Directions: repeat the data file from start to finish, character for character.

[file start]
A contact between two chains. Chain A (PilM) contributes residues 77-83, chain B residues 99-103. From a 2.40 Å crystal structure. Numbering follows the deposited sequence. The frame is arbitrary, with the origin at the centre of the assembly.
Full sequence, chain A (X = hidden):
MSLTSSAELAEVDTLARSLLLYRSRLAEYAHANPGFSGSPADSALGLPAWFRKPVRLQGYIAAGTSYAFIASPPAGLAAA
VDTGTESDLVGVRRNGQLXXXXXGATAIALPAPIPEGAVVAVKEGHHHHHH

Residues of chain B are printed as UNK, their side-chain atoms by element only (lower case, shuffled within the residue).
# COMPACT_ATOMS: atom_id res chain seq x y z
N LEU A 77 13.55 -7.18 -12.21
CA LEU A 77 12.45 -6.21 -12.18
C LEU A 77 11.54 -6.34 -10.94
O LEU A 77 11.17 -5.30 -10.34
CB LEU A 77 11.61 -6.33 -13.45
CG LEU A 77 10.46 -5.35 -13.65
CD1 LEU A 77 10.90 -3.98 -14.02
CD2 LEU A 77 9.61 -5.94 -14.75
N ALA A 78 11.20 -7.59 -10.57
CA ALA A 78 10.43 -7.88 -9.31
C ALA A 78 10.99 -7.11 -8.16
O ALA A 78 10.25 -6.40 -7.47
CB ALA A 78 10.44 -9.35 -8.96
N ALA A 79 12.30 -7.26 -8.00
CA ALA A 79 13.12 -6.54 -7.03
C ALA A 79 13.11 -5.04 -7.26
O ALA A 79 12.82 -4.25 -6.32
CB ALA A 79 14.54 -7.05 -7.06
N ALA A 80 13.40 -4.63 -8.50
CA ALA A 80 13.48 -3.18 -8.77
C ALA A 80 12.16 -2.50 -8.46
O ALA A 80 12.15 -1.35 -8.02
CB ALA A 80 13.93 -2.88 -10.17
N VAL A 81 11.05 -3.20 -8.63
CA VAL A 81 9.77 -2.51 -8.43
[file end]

A contact between two chains. Chain A (PilM) contributes residues 77-83, chain B residues 99-103. From a 2.40 Å crystal structure. Numbering follows the deposited sequence. The frame is arbitrary, with the origin at the centre of the assembly.
Full sequence, chain A (X = hidden):
MSLTSSAELAEVDTLARSLLLYRSRLAEYAHANPGFSGSPADSALGLPAWFRKPVRLQGYIAAGTSYAFIASPPAGLAAA
VDTGTESDLVGVRRNGQLXXXXXGATAIALPAPIPEGAVVAVKEGHHHHHH

Residues of chain B are printed as UNK, their side-chain atoms by element only (lower case, shuffled within the residue).
# COMPACT_ATOMS: atom_id res chain seq x y z
N LEU A 77 13.55 -7.18 -12.21
CA LEU A 77 12.45 -6.21 -12.18
C LEU A 77 11.54 -6.34 -10.94
O LEU A 77 11.17 -5.30 -10.34
CB LEU A 77 11.61 -6.33 -13.45
CG LEU A 77 10.46 -5.35 -13.65
CD1 LEU A 77 10.90 -3.98 -14.02
CD2 LEU A 77 9.61 -5.94 -14.75
N ALA A 78 11.20 -7.59 -10.57
CA ALA A 78 10.43 -7.88 -9.31
C ALA A 78 10.99 -7.11 -8.16
O ALA A 78 10.25 -6.40 -7.47
CB ALA A 78 10.44 -9.35 -8.96
N ALA A 79 12.30 -7.26 -8.00
CA ALA A 79 13.12 -6.54 -7.03
C ALA A 79 13.11 -5.04 -7.26
O ALA A 79 12.82 -4.25 -6.32
CB ALA A 79 14.54 -7.05 -7.06
N ALA A 80 13.40 -4.63 -8.50
CA ALA A 80 13.48 -3.18 -8.77
C ALA A 80 12.16 -2.50 -8.46
O ALA A 80 12.15 -1.35 -8.02
CB ALA A 80 13.93 -2.88 -10.17
N VAL A 81 11.05 -3.20 -8.63
CA VAL A 81 9.77 -2.51 -8.43